from The American Heritage® Dictionary of the English Language, 4th Edition
- n. A piece of magnetite that has magnetic properties and attracts iron or steel.
- n. One that attracts strongly.
from Wiktionary, Creative Commons Attribution/Share-Alike License
- n. A naturally occurring magnet.
- n. The mineral magnetite.
from the GNU version of the Collaborative International Dictionary of English
- n. Same as loadstone.
from The Century Dictionary and Cyclopedia
- n. A variety of magnetite, or the magnetic oxid of iron, which possesses polarity and has the power of attracting fragments of iron. See magnet.
- n. A leading-stone for drains.
from WordNet 3.0 Copyright 2006 by Princeton University. All rights reserved.
- n. a permanent magnet consisting of magnetite that possess polarity and has the power to attract as well as to be attracted magnetically
The name lodestone comes from the old English meaning "way stone" because a sliver of iron rubbed with lodestone also becomes magnetised, and this is how the first compass needles were made.
Anyhow, some genius found out that a small needle brought in contact with the so-called lodestone, or magnetic ore, absorbs the qualities of the lodestone, and when placed on a pivot will always point to the north.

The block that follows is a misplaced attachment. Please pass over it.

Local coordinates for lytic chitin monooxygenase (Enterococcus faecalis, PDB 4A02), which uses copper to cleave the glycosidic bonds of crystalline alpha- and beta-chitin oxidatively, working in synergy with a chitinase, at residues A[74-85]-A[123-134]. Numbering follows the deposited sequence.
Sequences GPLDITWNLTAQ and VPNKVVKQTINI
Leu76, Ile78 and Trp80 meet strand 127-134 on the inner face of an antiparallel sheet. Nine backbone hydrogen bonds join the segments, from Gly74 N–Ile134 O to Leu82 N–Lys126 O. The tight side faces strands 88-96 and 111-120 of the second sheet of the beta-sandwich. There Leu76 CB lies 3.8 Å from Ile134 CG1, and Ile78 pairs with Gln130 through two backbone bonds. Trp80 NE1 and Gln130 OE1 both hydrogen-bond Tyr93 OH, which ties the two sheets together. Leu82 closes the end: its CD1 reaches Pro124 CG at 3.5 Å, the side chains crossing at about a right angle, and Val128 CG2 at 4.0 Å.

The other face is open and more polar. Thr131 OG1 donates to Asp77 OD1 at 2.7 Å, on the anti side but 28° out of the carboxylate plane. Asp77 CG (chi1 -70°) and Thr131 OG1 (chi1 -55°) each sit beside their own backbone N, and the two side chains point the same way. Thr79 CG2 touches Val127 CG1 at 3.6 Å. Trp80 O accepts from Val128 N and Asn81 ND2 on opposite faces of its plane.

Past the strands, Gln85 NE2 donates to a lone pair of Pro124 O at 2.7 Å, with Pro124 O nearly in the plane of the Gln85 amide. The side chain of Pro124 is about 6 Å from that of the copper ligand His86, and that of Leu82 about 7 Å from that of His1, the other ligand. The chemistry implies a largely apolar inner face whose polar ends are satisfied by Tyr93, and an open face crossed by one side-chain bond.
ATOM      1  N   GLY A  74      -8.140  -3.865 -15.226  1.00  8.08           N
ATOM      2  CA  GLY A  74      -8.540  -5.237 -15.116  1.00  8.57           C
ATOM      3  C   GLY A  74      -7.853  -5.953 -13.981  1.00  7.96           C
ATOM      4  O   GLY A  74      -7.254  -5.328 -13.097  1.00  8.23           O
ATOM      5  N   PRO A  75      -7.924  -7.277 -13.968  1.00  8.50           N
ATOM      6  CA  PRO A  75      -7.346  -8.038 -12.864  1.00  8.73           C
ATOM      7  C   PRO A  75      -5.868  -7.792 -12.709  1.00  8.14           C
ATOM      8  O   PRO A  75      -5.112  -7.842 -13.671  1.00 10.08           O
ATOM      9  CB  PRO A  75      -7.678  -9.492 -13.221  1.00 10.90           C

Create a social media "lodestone" within each of your marketing efforts.
HOLC is too complicated to explain, and doesn't speak directly to the liquidity problem to make it some kind of lodestone for fighting the Paulson / Bush bill, which essentially gets around the unconstitutionality issue by pressuring congress to give up their constitutional mandate by handing it over, no questions asked, to the executive.
While snow has been the standard for purity since before Shakespeare, in the 15th century you would have been as right as an adamant, a lodestone that always pointed to North.
There is of course more than just a visual resemblance at work here: Chateaubriand has within him an ideological lodestone perpetually inclining him toward the sacred grandeur of the East.
Called the Countess of Westmorland's lodestone, it is a huge natural magnet.
As the epicenter of modern jazz, New York City has always been a magical lodestone, irresistibly attracting talented musicians at every stage of their development and careers.
These elves had already bred a magical race of flying reindeer, and they assisted Santa in building his massive military-industrial complex at the Black Precipice (that is, the great lodestone mountain near the Pole, which causes compass arrows to point north) in order to bring his generosity to the children of the world through the delivery of toys to stockings.
In many ways, the current conservative debate is rooted in a seminal essay Jeane Kirkpatrick wrote for Commentary magazine in 1979, which became a lodestone for Ronald Reagan's foreign policy.